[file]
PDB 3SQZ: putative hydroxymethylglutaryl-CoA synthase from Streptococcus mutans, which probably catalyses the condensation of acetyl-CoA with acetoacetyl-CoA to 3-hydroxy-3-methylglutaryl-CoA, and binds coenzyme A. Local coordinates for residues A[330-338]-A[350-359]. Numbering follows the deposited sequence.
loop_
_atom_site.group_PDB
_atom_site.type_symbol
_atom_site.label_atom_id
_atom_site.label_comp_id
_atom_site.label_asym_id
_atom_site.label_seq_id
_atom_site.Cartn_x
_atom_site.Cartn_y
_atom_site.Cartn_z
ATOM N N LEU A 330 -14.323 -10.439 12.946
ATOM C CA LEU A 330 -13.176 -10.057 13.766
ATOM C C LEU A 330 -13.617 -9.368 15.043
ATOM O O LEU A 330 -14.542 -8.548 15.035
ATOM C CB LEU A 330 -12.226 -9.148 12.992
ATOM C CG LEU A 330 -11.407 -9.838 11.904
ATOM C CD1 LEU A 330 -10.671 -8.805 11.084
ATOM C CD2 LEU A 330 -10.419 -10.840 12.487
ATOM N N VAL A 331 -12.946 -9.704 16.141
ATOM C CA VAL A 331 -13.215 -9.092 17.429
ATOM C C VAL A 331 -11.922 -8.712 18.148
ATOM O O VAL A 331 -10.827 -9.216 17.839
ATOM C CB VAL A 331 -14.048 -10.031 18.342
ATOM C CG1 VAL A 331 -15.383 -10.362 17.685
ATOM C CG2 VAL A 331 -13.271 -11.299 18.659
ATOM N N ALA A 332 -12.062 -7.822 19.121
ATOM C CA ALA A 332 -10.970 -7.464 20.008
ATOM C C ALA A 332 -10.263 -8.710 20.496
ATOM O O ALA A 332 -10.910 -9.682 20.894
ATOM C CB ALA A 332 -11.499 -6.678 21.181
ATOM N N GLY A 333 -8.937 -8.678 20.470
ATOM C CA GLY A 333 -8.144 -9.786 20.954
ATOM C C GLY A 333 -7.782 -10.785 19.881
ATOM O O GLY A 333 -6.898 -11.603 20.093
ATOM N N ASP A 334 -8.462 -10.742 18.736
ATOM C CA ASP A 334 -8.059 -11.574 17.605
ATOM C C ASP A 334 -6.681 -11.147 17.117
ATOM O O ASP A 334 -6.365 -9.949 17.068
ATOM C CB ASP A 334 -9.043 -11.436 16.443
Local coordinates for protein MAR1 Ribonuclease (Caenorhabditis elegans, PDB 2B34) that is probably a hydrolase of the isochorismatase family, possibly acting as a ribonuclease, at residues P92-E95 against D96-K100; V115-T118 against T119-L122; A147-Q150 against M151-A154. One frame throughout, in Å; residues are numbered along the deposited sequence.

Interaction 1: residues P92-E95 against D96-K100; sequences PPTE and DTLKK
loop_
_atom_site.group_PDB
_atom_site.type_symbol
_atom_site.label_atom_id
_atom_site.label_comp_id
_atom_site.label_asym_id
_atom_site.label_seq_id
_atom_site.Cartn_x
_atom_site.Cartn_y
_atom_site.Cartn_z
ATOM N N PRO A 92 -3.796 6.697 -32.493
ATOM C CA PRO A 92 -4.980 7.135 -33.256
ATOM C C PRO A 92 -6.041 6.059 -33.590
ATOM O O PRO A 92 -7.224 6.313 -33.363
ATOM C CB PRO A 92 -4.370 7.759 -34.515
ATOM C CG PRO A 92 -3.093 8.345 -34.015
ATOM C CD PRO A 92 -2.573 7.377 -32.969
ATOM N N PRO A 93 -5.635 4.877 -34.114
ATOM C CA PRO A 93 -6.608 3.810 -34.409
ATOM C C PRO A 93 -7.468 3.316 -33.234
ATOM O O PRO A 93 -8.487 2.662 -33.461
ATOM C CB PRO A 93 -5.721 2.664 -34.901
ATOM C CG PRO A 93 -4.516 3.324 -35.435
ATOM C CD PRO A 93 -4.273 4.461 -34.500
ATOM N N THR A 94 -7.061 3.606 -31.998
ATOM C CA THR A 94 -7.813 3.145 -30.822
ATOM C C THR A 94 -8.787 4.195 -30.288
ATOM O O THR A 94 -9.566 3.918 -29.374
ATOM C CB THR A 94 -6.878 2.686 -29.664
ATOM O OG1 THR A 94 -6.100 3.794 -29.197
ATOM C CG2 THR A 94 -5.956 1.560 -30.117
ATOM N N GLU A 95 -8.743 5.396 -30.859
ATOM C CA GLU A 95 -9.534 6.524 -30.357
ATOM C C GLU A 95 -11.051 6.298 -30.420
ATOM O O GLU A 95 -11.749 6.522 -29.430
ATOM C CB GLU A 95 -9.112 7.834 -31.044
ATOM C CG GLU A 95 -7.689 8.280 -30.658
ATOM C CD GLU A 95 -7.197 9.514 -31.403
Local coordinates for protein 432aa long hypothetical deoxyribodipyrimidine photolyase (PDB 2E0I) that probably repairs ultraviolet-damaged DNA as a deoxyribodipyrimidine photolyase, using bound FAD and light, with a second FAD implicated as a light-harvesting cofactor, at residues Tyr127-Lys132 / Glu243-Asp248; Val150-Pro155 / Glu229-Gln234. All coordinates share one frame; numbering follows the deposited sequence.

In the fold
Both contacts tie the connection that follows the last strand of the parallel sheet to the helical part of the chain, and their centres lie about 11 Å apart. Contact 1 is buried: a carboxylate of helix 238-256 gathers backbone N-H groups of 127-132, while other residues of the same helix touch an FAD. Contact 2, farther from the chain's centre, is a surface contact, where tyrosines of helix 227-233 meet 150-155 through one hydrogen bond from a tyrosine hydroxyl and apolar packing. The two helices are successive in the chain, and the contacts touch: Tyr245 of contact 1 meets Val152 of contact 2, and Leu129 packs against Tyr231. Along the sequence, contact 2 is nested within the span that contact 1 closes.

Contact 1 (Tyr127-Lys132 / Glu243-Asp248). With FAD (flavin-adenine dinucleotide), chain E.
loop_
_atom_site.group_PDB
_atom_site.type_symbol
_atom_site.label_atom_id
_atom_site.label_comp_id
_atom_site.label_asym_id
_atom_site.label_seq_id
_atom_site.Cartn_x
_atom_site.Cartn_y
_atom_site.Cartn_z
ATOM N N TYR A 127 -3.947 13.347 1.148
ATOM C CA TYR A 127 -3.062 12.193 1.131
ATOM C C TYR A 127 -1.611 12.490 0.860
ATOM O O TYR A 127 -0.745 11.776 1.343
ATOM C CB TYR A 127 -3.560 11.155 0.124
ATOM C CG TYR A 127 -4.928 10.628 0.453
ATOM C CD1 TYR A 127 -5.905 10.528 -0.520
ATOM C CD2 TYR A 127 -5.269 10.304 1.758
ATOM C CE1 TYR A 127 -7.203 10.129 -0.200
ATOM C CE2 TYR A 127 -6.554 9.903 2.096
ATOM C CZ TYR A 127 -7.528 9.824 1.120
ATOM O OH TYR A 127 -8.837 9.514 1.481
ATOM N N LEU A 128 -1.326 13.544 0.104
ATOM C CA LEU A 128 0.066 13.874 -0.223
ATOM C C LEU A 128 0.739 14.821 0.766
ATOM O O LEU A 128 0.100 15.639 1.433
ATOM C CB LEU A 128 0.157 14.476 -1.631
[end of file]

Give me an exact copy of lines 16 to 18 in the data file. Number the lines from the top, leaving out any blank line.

ATOM C CB LEU A 330 -12.226 -9.148 12.992
ATOM C CG LEU A 330 -11.407 -9.838 11.904
ATOM C CD1 LEU A 330 -10.671 -8.805 11.084